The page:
Need advice on retired police car

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Hi everybody,
I am thinking of trading my aging 95 Neon for a 98 Crown Victoria Police Interceptor. 82,000 miles, there was another couple who bought it off
auction then traded it in for another car. I do not know who had the car before them (I believe a local police department or highway patrol (which doesn't narrow it down) in North Dakota).
I have a couple of my friends who are police officers telling me to stay away from retired cop cars, but I wish to ask you if anyone knows if they are reliable or if they will need frequent repairs.
The dealer is asking $6990 for it.
Thank you for your advice!
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asdf wrote:

buying a used police car is like a crap shoot... it depends on how and why the govt. agency got rid of the car.. some places replace their cars every year and some dont.. some replace when they have too much mileage or they go by the amount of money spendt on the car for repairs.......( here is a good example if the car blew the transmission and was involved in a bad accident and they spendt too much money on the car then its on to the auction block... the repair was made, but how good is the repair??.... the people i know that bought old police car, junkers... found out that the engine(big ones, and they most are big) will drink up gas from one service station to the next... remember police cars were not made to be an economy car.... the parts are in most cases to repair them more costly, bigger brakes, suspension... so take the advise of your friends and let it walk.... that way you wont be here putting up a post of an ex-police car for sale)..... hope the helps.
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Crown Vics have a good reputation, and the engine is practically indestructible. Be aware that it's a rear-wheel drive vehicle; not necessarily the best choice for snowy winters. The 98 year model had significant improvements in brakes, suspension and a couple other items, compared to earlier years, so it seems a good choice. The Police Interceptor is essentially a stripped down civilian version, with some minor improvements to cooling and such, to allow high speed pursuits - 99% of the parts are shared with the civilian version, so they are inexpensive and readily available. Buying a retired police car is a gamble, though. It may be in perfect condition, or might have been badly abused, gone through a few accidents, etc, etc. If you are considering buying it, have it thoroughly inspected by a professional. And even so, the price you offer should reflect its past. Go to www.crownic.net and ask there. It's a site dedicated to Crown Vic enthusiasts. By the way, if you are interested in this model and would rather have a nice interior, cruise control, softer ride, and some other amenities instead of a speedometer which goes to 180MPH or so, you may want to take a look at a civilian version. It's going to cost you more, though.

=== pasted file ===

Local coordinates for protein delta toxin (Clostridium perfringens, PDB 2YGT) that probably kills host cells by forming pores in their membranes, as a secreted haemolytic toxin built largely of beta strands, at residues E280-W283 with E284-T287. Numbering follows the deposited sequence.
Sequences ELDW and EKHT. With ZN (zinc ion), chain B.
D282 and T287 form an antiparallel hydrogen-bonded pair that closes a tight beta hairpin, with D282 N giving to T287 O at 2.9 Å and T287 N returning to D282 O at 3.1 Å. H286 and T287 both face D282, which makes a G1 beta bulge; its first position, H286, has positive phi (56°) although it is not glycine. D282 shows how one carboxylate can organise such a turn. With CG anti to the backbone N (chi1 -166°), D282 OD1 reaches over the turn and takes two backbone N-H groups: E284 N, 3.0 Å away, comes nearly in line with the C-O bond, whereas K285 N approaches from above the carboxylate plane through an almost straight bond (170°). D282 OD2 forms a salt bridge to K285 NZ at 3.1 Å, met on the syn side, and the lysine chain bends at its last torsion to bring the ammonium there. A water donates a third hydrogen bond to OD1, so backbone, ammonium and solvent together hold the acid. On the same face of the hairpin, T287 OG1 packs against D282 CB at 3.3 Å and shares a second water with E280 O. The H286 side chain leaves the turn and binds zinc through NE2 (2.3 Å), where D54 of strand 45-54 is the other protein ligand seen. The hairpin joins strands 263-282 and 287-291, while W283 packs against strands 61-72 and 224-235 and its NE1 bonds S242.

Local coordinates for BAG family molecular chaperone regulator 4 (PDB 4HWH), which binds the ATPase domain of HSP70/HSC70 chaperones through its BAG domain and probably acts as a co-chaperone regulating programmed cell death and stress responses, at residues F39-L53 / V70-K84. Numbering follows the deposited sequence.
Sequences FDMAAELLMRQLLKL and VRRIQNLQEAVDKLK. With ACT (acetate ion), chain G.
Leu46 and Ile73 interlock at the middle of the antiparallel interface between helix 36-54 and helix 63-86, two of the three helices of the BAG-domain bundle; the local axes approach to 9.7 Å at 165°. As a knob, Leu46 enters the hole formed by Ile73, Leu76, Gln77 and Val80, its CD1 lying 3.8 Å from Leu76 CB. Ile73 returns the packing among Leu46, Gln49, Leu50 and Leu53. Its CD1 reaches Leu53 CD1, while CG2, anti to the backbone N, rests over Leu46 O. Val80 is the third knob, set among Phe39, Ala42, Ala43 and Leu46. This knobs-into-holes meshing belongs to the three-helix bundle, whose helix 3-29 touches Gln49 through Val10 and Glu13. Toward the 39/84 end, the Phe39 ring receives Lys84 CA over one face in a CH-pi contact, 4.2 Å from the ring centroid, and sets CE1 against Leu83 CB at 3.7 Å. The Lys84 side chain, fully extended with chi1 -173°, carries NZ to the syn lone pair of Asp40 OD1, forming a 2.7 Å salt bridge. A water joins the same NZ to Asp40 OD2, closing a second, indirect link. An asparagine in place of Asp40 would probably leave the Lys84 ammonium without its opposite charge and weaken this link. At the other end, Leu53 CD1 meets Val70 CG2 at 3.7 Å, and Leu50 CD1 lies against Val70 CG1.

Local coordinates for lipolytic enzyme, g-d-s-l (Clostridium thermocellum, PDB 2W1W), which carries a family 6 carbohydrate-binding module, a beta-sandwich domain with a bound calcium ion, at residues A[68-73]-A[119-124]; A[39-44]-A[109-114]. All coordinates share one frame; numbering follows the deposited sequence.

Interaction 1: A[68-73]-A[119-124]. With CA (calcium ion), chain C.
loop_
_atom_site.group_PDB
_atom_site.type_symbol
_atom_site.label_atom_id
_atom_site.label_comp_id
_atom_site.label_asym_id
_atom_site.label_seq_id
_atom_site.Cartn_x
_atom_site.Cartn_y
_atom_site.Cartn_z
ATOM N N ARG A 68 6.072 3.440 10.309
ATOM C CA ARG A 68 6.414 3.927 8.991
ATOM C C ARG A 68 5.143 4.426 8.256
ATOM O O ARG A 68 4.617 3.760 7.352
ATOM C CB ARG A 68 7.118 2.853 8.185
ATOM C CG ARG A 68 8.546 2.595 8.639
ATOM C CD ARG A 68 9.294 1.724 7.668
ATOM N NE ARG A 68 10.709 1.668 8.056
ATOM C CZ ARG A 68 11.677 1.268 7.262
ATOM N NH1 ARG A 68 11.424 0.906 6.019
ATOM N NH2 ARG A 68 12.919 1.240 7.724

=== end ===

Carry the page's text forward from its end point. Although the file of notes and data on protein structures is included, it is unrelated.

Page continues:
Good luck,
IK
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Rear drive is absolutely one of the best for winter driving. FWD are for those with out driveing skills.

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(snip)
What I don't get about RWD is if the front wheels lose traction and the front moves a little to the side (maybe you were already in a turn), then the rear wheels may still have traction and push you into even more of a turn, maybe a spin, which you can't stop by steering into it (what I'd do in a FWD car) because you steer with the now-tractionless front wheels. That is, it seems like you can get into a situation where you still have propulsive traction but not directional traction, a combination which increases the curvature of the vehicle's path. Short of just braking and praying, is there anything you can do if that happens?
So, that's why I'd thought RWD was worse in winter. I'd also assumed that the front wheels would naturally have better traction anyway with the weight of the engine being at the front. Why is RWD better for winter driving? I'll happily admit that there is much about driving that I have yet to learn, and I'm eager to avoid accidents, so this is a genuine enquiry.
-- Mark
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those
Where feel is all about. You ought to be able to feel what the car is doing. Beyond that, you use the rear wheels to make the turn when the fronts do not. A spin in a RWD car is far more predictable and controllable than a FWD car.

More options in a RWD vehicle because you can use the rear wheels to turn. Not true in a FWD vehicle.

With a FWD you have no options, not so with a RWD.

Only under some circumstances.

That is something you have to learn. No body can teach you from a ng. suggest you take driving lesions from a school that specializes in that type of driving.